February 19, 2006

On what’s to be done with a subsidiary of an international bank

Sir, Guillermo Ortiz, February 17 discusses the very delicate question of how to make sure that a subsidiary of an international bank that operates in a developing country can survive if and when their parent bank organization runs into trouble, and he makes a good case for the divestment and listing of some of the subsidiary’s capital on local stock-exchanges so as to enroll the forces of market discipline. My feeling is that Mr Ortiz is way too optimistic thinking he stands a real chance of stopping headquarters from milking their subsidiaries, in far away countries, for all they are worth, if it feels it needs it. That said one could also argue that the home authorities of the international bank should not go totally scot-free were a subsidiary run into trouble, for whatever reason, especially since the subsidiary while helping to diversify the risks for the holding company still concentrates much undiluted risk for its own local depositors.

It is sad indeed, to only be a risk diversification, in someone else’s portfolio.

Sent to FT, on February 19, 2006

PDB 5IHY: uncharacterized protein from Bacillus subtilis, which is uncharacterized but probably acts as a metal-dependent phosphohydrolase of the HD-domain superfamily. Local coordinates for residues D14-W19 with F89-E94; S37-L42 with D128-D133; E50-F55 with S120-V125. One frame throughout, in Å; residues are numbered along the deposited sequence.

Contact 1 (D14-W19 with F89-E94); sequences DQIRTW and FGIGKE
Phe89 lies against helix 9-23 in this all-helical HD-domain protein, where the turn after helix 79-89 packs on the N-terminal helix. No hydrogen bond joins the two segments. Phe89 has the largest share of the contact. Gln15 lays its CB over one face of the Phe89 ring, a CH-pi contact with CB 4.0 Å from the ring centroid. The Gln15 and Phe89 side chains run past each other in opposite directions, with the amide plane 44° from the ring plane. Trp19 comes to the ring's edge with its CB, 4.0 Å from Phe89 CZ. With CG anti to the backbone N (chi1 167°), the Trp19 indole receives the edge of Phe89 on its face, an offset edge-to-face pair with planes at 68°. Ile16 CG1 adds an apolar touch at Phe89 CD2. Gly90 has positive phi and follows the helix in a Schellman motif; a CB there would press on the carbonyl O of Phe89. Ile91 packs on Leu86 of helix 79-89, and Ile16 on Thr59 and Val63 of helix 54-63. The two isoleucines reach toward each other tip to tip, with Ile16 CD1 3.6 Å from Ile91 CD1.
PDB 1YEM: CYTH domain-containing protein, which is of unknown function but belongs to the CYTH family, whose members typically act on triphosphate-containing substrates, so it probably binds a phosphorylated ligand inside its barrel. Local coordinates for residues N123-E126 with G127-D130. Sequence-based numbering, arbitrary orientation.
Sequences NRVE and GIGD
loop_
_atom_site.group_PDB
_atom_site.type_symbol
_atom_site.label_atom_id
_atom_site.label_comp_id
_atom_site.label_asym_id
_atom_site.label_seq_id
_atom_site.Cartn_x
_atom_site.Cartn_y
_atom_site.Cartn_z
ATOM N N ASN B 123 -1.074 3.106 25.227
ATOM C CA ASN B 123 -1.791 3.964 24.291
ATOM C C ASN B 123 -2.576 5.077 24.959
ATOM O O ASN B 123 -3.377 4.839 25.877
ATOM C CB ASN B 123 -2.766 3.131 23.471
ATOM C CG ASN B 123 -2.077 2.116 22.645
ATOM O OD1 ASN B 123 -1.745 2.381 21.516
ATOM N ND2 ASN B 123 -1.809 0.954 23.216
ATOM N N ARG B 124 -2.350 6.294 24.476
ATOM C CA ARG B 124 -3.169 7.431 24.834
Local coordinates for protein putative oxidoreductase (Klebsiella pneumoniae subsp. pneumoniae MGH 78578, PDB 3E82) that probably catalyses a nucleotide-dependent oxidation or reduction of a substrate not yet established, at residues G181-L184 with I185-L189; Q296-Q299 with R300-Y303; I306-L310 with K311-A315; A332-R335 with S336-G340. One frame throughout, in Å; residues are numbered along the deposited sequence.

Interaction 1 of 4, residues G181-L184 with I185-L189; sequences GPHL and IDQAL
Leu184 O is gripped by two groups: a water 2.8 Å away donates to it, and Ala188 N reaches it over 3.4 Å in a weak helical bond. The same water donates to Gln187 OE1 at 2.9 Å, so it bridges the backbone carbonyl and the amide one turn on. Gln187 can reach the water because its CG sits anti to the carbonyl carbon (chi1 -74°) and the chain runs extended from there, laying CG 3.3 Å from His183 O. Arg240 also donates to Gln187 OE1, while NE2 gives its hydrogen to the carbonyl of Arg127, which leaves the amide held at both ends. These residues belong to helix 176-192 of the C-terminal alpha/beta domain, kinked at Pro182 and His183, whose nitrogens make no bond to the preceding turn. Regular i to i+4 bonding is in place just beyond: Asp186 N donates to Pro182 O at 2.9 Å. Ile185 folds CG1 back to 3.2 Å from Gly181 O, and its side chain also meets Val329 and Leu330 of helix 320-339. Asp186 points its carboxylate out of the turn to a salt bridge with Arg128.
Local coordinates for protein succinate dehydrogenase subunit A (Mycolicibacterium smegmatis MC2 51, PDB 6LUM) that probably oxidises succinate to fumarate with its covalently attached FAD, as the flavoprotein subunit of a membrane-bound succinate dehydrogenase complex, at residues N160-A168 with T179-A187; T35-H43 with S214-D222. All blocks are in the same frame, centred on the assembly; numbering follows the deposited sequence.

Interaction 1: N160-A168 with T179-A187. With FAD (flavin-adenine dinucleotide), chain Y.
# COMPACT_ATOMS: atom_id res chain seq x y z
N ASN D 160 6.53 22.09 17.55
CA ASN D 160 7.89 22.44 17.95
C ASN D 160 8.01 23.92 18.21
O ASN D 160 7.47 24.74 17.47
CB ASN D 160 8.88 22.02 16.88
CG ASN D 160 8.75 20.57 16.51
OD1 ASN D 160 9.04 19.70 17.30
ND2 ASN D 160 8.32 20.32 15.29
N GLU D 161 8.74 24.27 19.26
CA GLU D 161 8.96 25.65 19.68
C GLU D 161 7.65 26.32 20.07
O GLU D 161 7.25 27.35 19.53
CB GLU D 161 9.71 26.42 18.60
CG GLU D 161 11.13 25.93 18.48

February 13, 2006

Mobility carries a hidden cost!

Sir, Andrew Ward when reporting about bottled water for the "on-the-go society", February 13, forgot to mention the fact that in many cases, in the USA at least, those that drink from the tab will have less dental caries than those who are on the “move”, since bottled water has none of that fluorine which is frequently added to tap water. Instead labeling the bottles with information about the water having zero calories, perhaps a note about this could provide more enlightening.

Sent to FT, February 13, 2006

February 08, 2006

Quitting oil this way should be easy

Sent to the Washington Post, February 7, 2006, destiny unknown

Quitting oil as proposed should be easy and, as Mark Twain said, we should be able to do it a thousand times. Analyzing what is on the table for battling the habit of oil reminds one of a new-year pledge to quit smoking based exclusively on the use of low tar cigarettes and patches of nicotine, and zero will. Before politicians dare to express the need for a substantial tax on the consumption of gas, no one should be compelled to believe in their determination. But, what about cars with lower gas consumption? Well as it just reinforces the current no-public-transport-model, this could indeed worsen the withdrawal symptoms when, on doctor’s orders, the country finally has no choice but to quit.